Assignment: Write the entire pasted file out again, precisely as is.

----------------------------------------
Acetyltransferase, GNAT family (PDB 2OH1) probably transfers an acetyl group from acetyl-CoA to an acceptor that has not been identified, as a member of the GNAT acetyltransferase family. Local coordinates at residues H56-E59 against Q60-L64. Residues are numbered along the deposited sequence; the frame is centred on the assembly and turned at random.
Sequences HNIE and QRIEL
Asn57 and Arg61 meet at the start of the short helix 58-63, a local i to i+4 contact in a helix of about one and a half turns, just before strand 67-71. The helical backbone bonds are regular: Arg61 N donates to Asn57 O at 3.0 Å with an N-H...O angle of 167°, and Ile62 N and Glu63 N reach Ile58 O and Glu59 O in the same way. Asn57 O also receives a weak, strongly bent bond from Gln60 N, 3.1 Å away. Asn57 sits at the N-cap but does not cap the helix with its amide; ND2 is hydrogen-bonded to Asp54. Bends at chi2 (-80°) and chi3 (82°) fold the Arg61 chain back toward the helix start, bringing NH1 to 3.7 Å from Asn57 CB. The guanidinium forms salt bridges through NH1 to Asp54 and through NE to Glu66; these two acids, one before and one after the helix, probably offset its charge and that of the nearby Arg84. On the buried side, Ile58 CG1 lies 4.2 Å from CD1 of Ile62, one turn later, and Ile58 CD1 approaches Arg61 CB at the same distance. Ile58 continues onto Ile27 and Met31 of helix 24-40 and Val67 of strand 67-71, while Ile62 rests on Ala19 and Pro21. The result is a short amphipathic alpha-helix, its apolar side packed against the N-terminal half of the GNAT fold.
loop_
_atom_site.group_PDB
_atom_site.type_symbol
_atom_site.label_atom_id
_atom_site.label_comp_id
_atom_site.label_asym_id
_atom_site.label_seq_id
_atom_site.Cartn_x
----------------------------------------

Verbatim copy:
Acetyltransferase, GNAT family (PDB 2OH1) probably transfers an acetyl group from acetyl-CoA to an acceptor that has not been identified, as a member of the GNAT acetyltransferase family. Local coordinates at residues H56-E59 against Q60-L64. Residues are numbered along the deposited sequence; the frame is centred on the assembly and turned at random.
Sequences HNIE and QRIEL
Asn57 and Arg61 meet at the start of the short helix 58-63, a local i to i+4 contact in a helix of about one and a half turns, just before strand 67-71. The helical backbone bonds are regular: Arg61 N donates to Asn57 O at 3.0 Å with an N-H...O angle of 167°, and Ile62 N and Glu63 N reach Ile58 O and Glu59 O in the same way. Asn57 O also receives a weak, strongly bent bond from Gln60 N, 3.1 Å away. Asn57 sits at the N-cap but does not cap the helix with its amide; ND2 is hydrogen-bonded to Asp54. Bends at chi2 (-80°) and chi3 (82°) fold the Arg61 chain back toward the helix start, bringing NH1 to 3.7 Å from Asn57 CB. The guanidinium forms salt bridges through NH1 to Asp54 and through NE to Glu66; these two acids, one before and one after the helix, probably offset its charge and that of the nearby Arg84. On the buried side, Ile58 CG1 lies 4.2 Å from CD1 of Ile62, one turn later, and Ile58 CD1 approaches Arg61 CB at the same distance. Ile58 continues onto Ile27 and Met31 of helix 24-40 and Val67 of strand 67-71, while Ile62 rests on Ala19 and Pro21. The result is a short amphipathic alpha-helix, its apolar side packed against the N-terminal half of the GNAT fold.
loop_
_atom_site.group_PDB
_atom_site.type_symbol
_atom_site.label_atom_id
_atom_site.label_comp_id
_atom_site.label_asym_id
_atom_site.label_seq_id
_atom_site.Cartn_x